Factors associated with incomplete small bowel capsule endoscopy studies

Mitchell M. Lee, Andrew Jacques, Eric Lam, Ricky Kwok, Pardis Lakzadeh, Ajit Sandhar, Brandon Segal, Sigrid Svarta, Joanna Law, Robert Enns

Research output: Contribution to journalArticlepeer-review

28 Scopus citations


AIM: To identify patient risk factors associated with incomplete small bowel capsule endoscopy (CE) studies. METHODS: Data from all CE procedures performed at St. Paul's Hospital in Vancouver, British Columbia, Canada, between December 2001 and June 2008 were collected and analyzed on a retrospective basis. Data collection for complete and incomplete CE study groups included patient demographics as well as a number of potential risk factors for incomplete CE including indication for the procedure, hospitalization, diabetes mellitus with or without end organ damage, limitations in mobility, renal insufficiency, past history of bowel obstruction, abdominal surgery, abdominal radiation therapy and opiate use. Risk factors were analyzed using a univariable and multivariable logistic regression model. formed, 158 were incomplete (29.5%). The univariable analysis showed that CE procedures performed for overt gastrointestinal bleeding (P = 0.002), and for patients with a prior history of abdominal surgery (P = 0.023) or bowel obstruction (P = 0.023) were significantly associated with incomplete CE studies. Patients on opiate medications (P = 0.094) as well as hospitalized patients (P = 0.054) were not statistically significant, but did show a trend towards incomplete CE. The multivariable analysis showed that independent risk factors for an incomplete CE procedure include prior history of bowel obstruction [odds ratios (OR) 2.77, P = 0.02, 95% confidence intervals (CI): 1.17-6.56] and procedures performed for gastrointestinal bleeding (Occult OR 2.04, P = 0.037, 95% CI: 1.04-4.02 and Overt OR 2.69, P = 0.002, 95% CI: 1.44-5.05). Patients with a prior history of abdominal surgery (OR 1.46, P = 0.068, 95% CI: 0.97-2.19), those taking opiate medications (OR 1.54, P = 0.15, 95% CI: 0.86-2.76) and hospitalized patients (OR 1.82, P = 0.124, 95% CI: 0.85-3.93) showed a trend towards statistical significance. CONCLUSION: We have identified a number of risk factors for incomplete CE procedures that can be used to risk-stratify patients and guide interventions to improve completion rates.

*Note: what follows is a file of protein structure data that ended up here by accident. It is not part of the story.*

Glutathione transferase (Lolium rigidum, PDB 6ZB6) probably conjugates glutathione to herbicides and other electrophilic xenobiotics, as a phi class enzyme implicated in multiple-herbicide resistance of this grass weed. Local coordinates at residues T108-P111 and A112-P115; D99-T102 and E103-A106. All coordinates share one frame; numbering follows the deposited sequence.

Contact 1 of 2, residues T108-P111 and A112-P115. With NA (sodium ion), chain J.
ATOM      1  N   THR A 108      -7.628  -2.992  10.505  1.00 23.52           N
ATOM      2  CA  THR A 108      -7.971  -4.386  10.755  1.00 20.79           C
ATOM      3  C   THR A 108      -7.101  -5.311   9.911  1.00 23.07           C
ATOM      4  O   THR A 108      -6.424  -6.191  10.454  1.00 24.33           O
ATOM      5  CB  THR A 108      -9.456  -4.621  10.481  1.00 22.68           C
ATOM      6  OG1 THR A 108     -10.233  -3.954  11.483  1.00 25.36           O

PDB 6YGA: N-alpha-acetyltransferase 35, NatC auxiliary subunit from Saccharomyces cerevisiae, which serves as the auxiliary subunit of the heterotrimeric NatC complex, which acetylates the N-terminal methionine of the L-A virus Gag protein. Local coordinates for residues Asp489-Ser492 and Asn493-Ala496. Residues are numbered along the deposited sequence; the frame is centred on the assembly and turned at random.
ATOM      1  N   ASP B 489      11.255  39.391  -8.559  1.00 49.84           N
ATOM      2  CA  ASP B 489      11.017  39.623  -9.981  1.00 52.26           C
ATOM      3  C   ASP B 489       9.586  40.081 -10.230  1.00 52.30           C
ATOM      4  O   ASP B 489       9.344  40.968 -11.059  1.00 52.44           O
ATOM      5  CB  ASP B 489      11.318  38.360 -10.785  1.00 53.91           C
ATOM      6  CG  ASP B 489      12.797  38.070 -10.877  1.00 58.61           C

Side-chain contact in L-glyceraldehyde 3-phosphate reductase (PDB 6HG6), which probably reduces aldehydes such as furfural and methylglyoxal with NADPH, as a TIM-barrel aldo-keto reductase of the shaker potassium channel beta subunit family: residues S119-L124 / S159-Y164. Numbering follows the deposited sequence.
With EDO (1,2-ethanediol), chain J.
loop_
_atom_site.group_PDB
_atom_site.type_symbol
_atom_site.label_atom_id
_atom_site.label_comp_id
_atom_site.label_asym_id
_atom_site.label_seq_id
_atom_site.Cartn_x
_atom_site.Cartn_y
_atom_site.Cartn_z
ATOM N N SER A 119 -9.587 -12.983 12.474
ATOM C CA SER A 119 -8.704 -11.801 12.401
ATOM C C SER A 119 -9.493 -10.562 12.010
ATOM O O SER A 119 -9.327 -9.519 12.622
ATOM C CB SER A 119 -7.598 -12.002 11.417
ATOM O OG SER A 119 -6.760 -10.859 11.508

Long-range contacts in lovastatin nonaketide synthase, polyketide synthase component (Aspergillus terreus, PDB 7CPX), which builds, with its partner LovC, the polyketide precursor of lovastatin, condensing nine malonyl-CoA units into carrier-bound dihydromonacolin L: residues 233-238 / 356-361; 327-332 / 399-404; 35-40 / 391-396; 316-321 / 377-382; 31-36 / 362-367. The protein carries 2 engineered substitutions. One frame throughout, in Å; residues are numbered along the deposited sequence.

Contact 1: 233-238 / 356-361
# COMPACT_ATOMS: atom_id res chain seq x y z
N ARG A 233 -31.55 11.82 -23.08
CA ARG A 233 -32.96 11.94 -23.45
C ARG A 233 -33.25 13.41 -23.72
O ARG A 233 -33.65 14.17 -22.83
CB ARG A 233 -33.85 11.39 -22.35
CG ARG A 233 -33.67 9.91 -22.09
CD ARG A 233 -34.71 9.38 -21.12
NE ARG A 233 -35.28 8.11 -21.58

Original languageEnglish (US)
Pages (from-to)5329-5333
Number of pages5
JournalWorld Journal of Gastroenterology
Issue number42
StatePublished - Nov 14 2010
Externally publishedYes


  • Capsule
  • Capsule endoscopy
  • Incomplete endoscopy

ASJC Scopus subject areas

  • Gastroenterology


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